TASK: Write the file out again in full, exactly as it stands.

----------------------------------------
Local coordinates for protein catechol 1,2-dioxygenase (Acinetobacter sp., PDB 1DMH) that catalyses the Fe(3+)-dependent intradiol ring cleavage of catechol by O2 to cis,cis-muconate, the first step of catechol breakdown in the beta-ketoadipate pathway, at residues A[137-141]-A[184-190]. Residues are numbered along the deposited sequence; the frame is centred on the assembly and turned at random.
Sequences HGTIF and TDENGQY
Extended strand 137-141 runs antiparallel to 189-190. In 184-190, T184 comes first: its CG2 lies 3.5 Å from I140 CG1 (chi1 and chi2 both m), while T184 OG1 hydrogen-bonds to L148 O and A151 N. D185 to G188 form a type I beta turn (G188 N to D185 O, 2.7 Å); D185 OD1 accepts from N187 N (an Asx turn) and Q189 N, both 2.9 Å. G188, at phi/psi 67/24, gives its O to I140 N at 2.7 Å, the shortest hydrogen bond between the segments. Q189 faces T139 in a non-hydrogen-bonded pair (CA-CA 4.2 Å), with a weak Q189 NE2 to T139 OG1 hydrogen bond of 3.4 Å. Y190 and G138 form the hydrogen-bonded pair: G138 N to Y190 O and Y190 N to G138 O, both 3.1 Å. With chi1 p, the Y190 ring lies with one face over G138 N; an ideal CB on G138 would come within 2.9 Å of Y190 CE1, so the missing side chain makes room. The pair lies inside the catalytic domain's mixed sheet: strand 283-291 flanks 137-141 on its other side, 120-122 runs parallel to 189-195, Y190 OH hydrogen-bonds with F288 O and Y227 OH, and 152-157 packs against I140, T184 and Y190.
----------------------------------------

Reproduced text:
Local coordinates for protein catechol 1,2-dioxygenase (Acinetobacter sp., PDB 1DMH) that catalyses the Fe(3+)-dependent intradiol ring cleavage of catechol by O2 to cis,cis-muconate, the first step of catechol breakdown in the beta-ketoadipate pathway, at residues A[137-141]-A[184-190]. Residues are numbered along the deposited sequence; the frame is centred on the assembly and turned at random.
Sequences HGTIF and TDENGQY
Extended strand 137-141 runs antiparallel to 189-190. In 184-190, T184 comes first: its CG2 lies 3.5 Å from I140 CG1 (chi1 and chi2 both m), while T184 OG1 hydrogen-bonds to L148 O and A151 N. D185 to G188 form a type I beta turn (G188 N to D185 O, 2.7 Å); D185 OD1 accepts from N187 N (an Asx turn) and Q189 N, both 2.9 Å. G188, at phi/psi 67/24, gives its O to I140 N at 2.7 Å, the shortest hydrogen bond between the segments. Q189 faces T139 in a non-hydrogen-bonded pair (CA-CA 4.2 Å), with a weak Q189 NE2 to T139 OG1 hydrogen bond of 3.4 Å. Y190 and G138 form the hydrogen-bonded pair: G138 N to Y190 O and Y190 N to G138 O, both 3.1 Å. With chi1 p, the Y190 ring lies with one face over G138 N; an ideal CB on G138 would come within 2.9 Å of Y190 CE1, so the missing side chain makes room. The pair lies inside the catalytic domain's mixed sheet: strand 283-291 flanks 137-141 on its other side, 120-122 runs parallel to 189-195, Y190 OH hydrogen-bonds with F288 O and Y227 OH, and 152-157 packs against I140, T184 and Y190.